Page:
You feel deeply rooted in the driving experience you’re about to have when you slide on board the new Vantage.

You felt as though you were perched on top of the last Vantage at the wheel but you nestle low and snug in the new one, with a steering wheel homing in towards your chest and a high shoulder line surrounding you.

Matt Saunders Autocar

Matt Saunders

Road test editor
Driving position has been lowered and is much improved over the outgoing model, but the slim glasshouse and high shoulder line impact all-round visibility

Visibility takes a hit as a result. The Vantage’s scuttle can seem high, and its glasshouse slim and slightly obstructive compared with some rivals. The driving environment is a rich, luxurious and enticing one, though.

It’s also an interior that more discreetly integrates what switchgear and cabin architecture is sourced from the Daimler parts supply network than the DB11 manages, not least because it contains so much switchgear that we haven’t seen anywhere before.

Whereas the DB11’s heating and ventilation systems are controlled on a sleek touch-sensitive black panel on the car’s centre stack, the Vantage has an array of physical knobs and buttons presented in close proximity to the glass ‘engine start’ and transmission control buttons, the latter being set in an arrowhead shape at a more accessible level on the centre console than is the Aston-typical shoulder-level location.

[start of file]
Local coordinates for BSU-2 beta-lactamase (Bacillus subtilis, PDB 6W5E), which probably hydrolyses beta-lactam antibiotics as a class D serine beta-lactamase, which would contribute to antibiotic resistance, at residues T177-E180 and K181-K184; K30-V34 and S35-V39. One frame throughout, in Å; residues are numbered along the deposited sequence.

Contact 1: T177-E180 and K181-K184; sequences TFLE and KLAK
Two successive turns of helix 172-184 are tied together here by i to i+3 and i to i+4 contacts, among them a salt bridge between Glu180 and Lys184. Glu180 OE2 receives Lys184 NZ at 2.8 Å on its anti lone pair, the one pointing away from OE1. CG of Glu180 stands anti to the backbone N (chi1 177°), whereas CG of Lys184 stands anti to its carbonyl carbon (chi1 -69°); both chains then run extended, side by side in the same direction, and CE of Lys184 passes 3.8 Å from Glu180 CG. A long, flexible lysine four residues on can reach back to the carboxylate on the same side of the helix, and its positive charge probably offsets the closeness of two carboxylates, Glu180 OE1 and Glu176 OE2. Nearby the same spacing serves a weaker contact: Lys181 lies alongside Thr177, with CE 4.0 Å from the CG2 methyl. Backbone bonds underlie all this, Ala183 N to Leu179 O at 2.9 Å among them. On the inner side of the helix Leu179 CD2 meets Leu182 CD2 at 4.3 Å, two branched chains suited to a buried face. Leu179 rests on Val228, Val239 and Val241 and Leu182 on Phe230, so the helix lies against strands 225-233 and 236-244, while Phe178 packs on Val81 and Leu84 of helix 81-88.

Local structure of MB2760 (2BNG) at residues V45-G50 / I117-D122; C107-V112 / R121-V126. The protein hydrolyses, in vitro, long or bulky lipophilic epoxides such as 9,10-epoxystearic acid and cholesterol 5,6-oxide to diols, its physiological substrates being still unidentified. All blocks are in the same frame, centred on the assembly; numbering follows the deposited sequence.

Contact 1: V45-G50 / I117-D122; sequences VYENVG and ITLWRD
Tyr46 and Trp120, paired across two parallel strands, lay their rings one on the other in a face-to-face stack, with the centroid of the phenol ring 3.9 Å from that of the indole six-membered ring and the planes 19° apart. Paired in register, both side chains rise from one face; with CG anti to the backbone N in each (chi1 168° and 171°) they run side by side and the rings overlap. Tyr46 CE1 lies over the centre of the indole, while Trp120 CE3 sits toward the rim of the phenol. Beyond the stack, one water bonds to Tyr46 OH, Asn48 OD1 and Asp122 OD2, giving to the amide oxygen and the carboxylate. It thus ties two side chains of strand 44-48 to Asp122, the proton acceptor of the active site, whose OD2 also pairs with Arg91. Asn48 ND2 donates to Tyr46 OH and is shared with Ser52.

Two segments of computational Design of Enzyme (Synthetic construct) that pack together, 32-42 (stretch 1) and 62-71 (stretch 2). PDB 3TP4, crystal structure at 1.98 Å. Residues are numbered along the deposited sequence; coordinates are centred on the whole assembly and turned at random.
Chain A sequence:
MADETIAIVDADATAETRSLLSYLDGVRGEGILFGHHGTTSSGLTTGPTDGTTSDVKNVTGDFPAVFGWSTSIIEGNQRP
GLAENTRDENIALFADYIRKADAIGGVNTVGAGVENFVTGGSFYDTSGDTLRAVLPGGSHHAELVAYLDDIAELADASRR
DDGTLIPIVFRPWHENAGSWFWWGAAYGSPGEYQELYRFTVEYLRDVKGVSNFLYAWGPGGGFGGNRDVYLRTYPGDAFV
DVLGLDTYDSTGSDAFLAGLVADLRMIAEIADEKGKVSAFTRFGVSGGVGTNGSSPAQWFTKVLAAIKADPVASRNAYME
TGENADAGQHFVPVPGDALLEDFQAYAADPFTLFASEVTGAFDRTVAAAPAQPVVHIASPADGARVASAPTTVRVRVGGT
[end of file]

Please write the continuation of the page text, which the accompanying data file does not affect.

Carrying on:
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Below, there are a couple of lines of quick-fire shortcut buttons for the infotainment system and easily accessible switches for the parking sensors, hazard warning lights, engine stop/start system and dynamic stability control. You needn’t go rooting around in infotainment sub-menus to manage the systems you’re likely to want most commonly to turn on or off. Thumbs up.

The Vantage’s 8.0in infotainment system is instantly recognisable as Daimler componentry — and those who know Mercedes cars well will also know that it’s not the best equipment the German maker offers. Merc’s bigger cars have later-generation systems with screens of up to 12.3in.

Still, it serves the Vantage pretty well. It isn’t a touchscreen, so you operate it with the touchpad for fingertip gesture (a cost option), a rotary input device and voice command; and because the voice recognition software is Mercedes tech, it works well.

You get navigation, a AM/FM/DAB radio tuner and Bluetooth media streaming as standard. Our test car had Aston’s standard-fit audio system, which sounded pretty powerful and clear, but a more powerful premium system is available at extra cost.

Storage is in plentiful supply in the shape of shelf-like interior door pockets, a good-sized armrest cubby and a shallow shelf behind the seats that can accommodate smaller bags and boxes.

The boot is easily accessed by a liftback-style hatch, is wide enough for a small set of golf clubs and can be expanded longways for larger cargo. All of which makes the Vantage one of the super-sports car class’s more usable constituents.

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